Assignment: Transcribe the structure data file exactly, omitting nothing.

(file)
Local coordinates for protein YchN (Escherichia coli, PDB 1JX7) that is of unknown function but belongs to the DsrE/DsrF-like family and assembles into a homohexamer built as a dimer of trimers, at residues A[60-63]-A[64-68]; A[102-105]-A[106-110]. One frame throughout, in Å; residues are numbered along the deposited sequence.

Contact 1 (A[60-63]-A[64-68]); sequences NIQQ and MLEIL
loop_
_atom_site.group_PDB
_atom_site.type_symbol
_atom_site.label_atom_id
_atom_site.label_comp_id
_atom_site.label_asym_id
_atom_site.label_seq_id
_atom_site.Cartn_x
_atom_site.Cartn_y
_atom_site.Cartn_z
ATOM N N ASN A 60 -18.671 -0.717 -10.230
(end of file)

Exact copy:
Local coordinates for protein YchN (Escherichia coli, PDB 1JX7) that is of unknown function but belongs to the DsrE/DsrF-like family and assembles into a homohexamer built as a dimer of trimers, at residues A[60-63]-A[64-68]; A[102-105]-A[106-110]. One frame throughout, in Å; residues are numbered along the deposited sequence.

Contact 1 (A[60-63]-A[64-68]); sequences NIQQ and MLEIL
loop_
_atom_site.group_PDB
_atom_site.type_symbol
_atom_site.label_atom_id
_atom_site.label_comp_id
_atom_site.label_asym_id
_atom_site.label_seq_id
_atom_site.Cartn_x
_atom_site.Cartn_y
_atom_site.Cartn_z
ATOM N N ASN A 60 -18.671 -0.717 -10.230